Disney parks expand vegan food options and they’re delicious (just don’t call them ‘vegan’)

Like many of Disney's food offerings, some of the vegan dishes are themed to match their location. This hummus dish served at Star Wars: Galaxy's Edge is called a "Felucian Garden Spread," a reference to a planet covered in overgrown plants in the Star Wars universe.
Like many of Disney's food offerings, some of the vegan dishes are themed to match their location. This hummus dish served at Star Wars: Galaxy's Edge is called a "Felucian Garden Spread," a reference to a planet covered in overgrown plants in the Star Wars universe. (©2019 Disney Enterprises, Inc. All Rights Reserved.)

(CNN) – The self-described "happiest place on Earth" is getting increasingly happier for animals, and for those who are increasingly removing those animals from their diet.

After a big push last fall, the resort development division of Walt Disney World in Florida has identified more than 400 new and proven “plant-based” options on the menus of all its food locations, including park restaurants, food carts and hotel properties. That’s 580 locations in Disney World alone. And a similar effort is underway at the Disneyland park and resort in Anaheim, California.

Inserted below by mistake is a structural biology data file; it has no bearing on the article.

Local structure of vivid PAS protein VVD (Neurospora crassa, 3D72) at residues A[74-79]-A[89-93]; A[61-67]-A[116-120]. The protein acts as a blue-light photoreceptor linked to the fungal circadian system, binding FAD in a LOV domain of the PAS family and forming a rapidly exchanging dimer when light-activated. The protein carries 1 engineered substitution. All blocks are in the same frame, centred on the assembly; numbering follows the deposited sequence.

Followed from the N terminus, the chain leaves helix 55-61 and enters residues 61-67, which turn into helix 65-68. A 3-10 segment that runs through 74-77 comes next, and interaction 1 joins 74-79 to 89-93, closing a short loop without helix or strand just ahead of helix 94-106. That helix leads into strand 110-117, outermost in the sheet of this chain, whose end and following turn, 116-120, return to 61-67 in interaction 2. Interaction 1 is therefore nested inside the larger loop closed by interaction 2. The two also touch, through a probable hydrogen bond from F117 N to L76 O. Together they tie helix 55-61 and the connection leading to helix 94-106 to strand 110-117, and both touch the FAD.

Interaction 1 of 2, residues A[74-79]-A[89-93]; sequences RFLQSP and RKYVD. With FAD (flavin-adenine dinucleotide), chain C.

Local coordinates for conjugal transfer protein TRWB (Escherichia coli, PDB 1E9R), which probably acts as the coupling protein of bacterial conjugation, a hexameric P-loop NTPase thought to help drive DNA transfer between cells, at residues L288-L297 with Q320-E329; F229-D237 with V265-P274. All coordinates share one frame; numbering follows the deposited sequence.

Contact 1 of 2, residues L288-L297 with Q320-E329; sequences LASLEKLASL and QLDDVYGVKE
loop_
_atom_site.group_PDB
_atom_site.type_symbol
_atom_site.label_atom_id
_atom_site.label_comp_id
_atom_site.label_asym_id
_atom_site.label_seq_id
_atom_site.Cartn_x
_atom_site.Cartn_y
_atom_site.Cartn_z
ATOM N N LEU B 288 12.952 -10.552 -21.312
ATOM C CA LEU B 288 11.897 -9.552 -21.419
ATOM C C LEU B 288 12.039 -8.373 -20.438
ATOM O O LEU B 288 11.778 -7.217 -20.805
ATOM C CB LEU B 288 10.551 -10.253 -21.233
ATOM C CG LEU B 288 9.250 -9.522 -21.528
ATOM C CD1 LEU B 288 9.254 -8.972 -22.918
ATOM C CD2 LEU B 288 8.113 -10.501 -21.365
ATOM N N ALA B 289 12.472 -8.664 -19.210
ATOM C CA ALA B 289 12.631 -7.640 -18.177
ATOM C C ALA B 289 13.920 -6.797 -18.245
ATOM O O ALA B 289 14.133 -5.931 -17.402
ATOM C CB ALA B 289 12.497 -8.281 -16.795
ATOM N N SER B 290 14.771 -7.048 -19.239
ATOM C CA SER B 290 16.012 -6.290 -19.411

Just don't call these non-meat, non-dairy, non-honey options "vegan."

"Most research shows that the word 'vegan' appeals to vegans but the trend is much broader than that," explained Cheryl Dolven, a manager for food and beverage health and wellness with Walt Disney World Resort Development, Optimization and Standardization.

"'Plant-based' is much more broadly appealing," Dolven added.

"I get it, 'vegan' sounds weird," I said to Dolven, who politely didn't disagree.

"Plant-based" can be defined more loosely than vegan, says CNN Health contributor and nutritionist Lisa Drayer. But Disney defines their "plant-based" options as "made without animal meal, dairy, eggs and honey," according to their website, meeting the commonly accepted definition of vegan.

Whatever you want to call it, it's a smart move to capitalize on a trend that's already impacting the restaurant and hospitality industry across the country. Restaurant sales of alternative meat products jumped 268% last year, according to the Dining Alliance, a US industry group.